Although the use of renewable energy is good and should be encouraged, it does not reduce the consumption of the building which is the role of energy conservation. The addition of renewables is not an excuse to weaken the thermal performance of the building envelope as it results in greater long term energy use. The appropriate application of renewable energy is as an additive measure after energy conservation (such as energy efficiency of the building envelope) has been achieved. This issue is addressed in more detail in two separate articles: "What Are the Pillars of a Sustainable Building Future?" and "Energy Efficiency or Trade-offs - Focus on What First?".
There are multiple ramifications of trading-off building envelope performance as demonstrated in the above two examples that necessitate having a backstop to prevent the building envelope from becoming a “foul ball”:
Permanence and Durability: The building envelope provides the most durable and lasting form of energy efficiency. It works 24-7 for 365 days a year over the life of a building. It is the most permanent and reliable energy efficiency practice and requires essentially no maintenance or replacement. When done well, it also protects the durability of the structure and its contents. Unlike building envelope measures like insulation, HVAC equipment and renewable energy systems do not have a service life that is consistent with the life of the building.
Cost-Effectiveness: The most cost-effective time to maximize efficiency of the building envelope is when it is newly constructed. It is very expensive to make significant improvements to the envelope after initial construction. It is imperative that building envelopes not be weakened at the time of construction.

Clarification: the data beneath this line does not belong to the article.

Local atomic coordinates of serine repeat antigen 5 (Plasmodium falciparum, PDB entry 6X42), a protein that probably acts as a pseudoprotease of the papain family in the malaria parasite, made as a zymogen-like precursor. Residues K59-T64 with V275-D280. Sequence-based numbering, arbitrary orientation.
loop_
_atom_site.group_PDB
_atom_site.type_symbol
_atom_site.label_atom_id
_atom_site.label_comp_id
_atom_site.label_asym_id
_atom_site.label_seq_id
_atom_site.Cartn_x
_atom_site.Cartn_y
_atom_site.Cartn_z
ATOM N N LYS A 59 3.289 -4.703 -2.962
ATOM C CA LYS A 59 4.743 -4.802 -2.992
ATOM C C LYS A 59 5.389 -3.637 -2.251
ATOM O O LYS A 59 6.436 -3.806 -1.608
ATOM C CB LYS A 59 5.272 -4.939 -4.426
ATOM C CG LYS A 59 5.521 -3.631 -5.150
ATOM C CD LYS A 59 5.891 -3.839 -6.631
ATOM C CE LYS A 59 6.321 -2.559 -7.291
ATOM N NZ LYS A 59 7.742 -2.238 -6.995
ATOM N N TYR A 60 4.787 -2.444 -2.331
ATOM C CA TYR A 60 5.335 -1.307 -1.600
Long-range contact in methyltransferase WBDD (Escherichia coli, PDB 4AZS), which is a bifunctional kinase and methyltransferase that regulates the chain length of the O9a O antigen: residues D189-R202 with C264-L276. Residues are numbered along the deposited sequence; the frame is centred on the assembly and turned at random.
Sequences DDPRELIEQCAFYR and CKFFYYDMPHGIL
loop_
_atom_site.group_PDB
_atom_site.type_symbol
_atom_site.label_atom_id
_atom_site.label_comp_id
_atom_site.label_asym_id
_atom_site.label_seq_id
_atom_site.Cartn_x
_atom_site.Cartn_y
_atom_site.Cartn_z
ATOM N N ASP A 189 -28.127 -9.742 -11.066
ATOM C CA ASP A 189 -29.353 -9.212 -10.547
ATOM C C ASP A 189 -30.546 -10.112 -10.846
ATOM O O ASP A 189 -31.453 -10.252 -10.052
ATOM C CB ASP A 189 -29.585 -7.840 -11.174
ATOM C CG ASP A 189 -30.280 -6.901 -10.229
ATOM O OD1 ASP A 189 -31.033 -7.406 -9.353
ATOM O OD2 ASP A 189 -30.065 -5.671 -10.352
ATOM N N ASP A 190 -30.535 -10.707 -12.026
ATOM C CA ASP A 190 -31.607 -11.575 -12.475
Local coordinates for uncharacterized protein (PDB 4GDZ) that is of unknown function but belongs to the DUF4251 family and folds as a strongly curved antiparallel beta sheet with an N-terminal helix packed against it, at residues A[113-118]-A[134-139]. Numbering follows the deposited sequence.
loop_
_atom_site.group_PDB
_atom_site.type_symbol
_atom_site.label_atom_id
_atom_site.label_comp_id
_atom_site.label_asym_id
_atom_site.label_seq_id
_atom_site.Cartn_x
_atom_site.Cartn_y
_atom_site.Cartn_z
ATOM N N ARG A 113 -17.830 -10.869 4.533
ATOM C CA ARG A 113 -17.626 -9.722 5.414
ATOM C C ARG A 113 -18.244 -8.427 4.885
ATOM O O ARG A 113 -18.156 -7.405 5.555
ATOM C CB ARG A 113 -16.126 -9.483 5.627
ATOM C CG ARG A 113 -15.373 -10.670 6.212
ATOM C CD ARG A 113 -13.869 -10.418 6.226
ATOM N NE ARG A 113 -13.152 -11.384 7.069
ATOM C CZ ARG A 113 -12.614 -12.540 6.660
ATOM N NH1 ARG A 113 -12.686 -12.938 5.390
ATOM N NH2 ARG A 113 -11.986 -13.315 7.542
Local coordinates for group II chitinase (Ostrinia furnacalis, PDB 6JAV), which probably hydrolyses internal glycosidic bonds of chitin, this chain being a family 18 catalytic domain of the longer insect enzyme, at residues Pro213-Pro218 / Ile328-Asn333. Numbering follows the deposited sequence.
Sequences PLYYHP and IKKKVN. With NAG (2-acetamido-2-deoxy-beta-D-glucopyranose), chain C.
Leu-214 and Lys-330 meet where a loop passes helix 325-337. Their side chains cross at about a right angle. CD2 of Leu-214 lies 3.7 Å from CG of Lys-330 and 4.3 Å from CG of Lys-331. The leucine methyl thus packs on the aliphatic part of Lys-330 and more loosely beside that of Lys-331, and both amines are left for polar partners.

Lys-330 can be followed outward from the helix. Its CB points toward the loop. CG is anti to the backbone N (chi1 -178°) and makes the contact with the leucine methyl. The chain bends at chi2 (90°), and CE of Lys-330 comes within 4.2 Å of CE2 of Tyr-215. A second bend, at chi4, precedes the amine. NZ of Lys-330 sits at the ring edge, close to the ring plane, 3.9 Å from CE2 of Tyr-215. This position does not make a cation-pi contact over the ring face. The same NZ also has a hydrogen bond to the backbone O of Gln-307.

Affordability: There is no free lunch! This is a matter of pay now or pay later. The new energy efficient buildings of today are the energy efficient affordable to own and operate existing buildings of tomorrow. Good building envelopes almost always allow you to decrease the needed size of your HVAC or renewable energy system making them more affordable as well.
Comfort: Well insulated and air-sealed envelopes with mitigated thermal bridges provide a more comfortable and easier to control indoor environment. Occupants tend to offset uncomfortable conditions by increasing or lowering set point temperature, resulting in more energy use and also potentially increased risk of moisture problems.
For additional resources supporting reliable and robust building envelope design and construction, refer to www.continuousinsulation.org.
For additional information, please review the following articles and videos:
- What’s the Big Deal with Air Leakage?
- What Caused the Air Barrier Industry to Develop?
- POV Photos – Benchmarking OSB/Foam Sheathing Moisture Performance
- Creating the ‘Perfect Wall’: Simplifying Water Vapor Retarder Requirements to Control Moisture
- Perfect Walls Are Perfect, and Hybrid Walls Perfectly Good
- Energy Code Math Lesson: Why an R-25 Wall is Not Equal to a R-20+5ci
- Continuous Insulation Solves Energy Code Math Problem
- Fear Building Envelopes No More with This Website & Videos
- Video: Thermodynamics Simplified Heat Flows from Warm to Cold
- Video: Moisture Flow Drives Water Induced Problems
- Video: How the 'Perfect Wall' Solves Environmental Diversity
- Video: How Important Is Your WRB?
- Video: A Reliably Perfect Wall Anywhere
- Video: The Best Wall We Know How to Make
- Video: How to (Not) Ruin a Perfectly Good Wall
- Video: Tar Paper and Continuous Insulation? No Problem!
- Video: Do CI and WRBs Go Together?
- Video: Assess Your 'Perfect Wall' Using Control Layers